U.S. Admits Agent Orange, Cancers Link
In the government’s first admission linking Agent Orange to a serious medical problem, Veterans Affairs Secretary Edward J. Derwinski directed his agency Friday to pay $8 million a year to Vietnam veterans afflicted by a broad class of cancers.
The decision to compensate veterans suffering from soft-tissue sarcomas was prompted by recommendations of an advisory committee that concluded there is “at least as likely as not” a significant statistical link between exposure to the herbicide Agent Orange, which contained the deadly contaminant dioxin, and the cancers.
An estimated 1,100 Vietnam veterans or their families are expected to receive compensation for soft-tissue sarcomas, tumors found in such tissues as muscles or body fat.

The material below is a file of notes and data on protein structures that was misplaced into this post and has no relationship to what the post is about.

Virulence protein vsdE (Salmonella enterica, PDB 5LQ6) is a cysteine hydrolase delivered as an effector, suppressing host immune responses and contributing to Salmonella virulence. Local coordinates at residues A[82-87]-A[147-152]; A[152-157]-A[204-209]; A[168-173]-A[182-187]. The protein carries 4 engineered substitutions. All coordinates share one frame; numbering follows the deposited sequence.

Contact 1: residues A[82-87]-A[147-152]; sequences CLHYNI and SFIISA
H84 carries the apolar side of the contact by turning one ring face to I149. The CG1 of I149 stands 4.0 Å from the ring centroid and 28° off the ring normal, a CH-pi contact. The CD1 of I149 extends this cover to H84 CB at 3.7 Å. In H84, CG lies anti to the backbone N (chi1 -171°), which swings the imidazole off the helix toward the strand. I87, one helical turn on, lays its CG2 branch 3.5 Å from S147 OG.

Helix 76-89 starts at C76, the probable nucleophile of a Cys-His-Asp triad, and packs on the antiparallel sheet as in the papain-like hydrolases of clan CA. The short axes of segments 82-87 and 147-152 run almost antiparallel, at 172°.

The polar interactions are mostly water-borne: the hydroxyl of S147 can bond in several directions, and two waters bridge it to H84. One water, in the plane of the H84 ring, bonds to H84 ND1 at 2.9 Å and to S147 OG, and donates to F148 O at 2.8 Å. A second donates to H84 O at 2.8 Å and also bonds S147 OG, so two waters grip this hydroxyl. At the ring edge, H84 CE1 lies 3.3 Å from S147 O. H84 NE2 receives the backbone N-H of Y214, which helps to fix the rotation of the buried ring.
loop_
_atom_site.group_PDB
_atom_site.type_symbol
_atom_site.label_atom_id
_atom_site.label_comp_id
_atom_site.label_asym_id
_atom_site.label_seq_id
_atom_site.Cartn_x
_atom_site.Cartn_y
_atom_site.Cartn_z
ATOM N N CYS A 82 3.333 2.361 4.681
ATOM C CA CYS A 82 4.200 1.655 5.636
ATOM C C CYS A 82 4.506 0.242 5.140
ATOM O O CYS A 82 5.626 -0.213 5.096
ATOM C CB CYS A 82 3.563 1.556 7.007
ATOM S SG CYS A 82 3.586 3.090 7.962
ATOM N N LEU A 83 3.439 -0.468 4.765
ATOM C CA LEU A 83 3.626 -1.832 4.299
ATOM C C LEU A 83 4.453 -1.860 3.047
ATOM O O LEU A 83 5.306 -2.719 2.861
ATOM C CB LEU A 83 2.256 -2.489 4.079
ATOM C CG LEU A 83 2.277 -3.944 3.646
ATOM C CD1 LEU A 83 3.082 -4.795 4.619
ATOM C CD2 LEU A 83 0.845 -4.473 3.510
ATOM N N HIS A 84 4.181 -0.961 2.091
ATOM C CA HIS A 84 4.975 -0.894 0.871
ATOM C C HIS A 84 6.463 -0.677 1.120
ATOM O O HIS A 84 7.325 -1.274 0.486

“I believe this is another step forward in resolving a most difficult and emotional issue,” Derwinski said. “We intend to proceed as quickly as possible to award compensation to these veterans who are so deserving of our care and concern.”
About 36,000 veterans have filed claims contending they were medically disabled by Agent Orange.
In March, Derwinski announced that the VA would grant about $20 million annually to 1,700 Vietnam veterans stricken by non-Hodgkin’s lymphoma, a rare cancer that veterans’ groups claim is associated with Agent Orange exposure. At the time, he refused to acknowledge a link to the herbicide.
Currently, the only compensation the VA offers related directly to Agent Orange involves veterans who developed a skin rash called chloracne within six months after being exposed to the herbicide.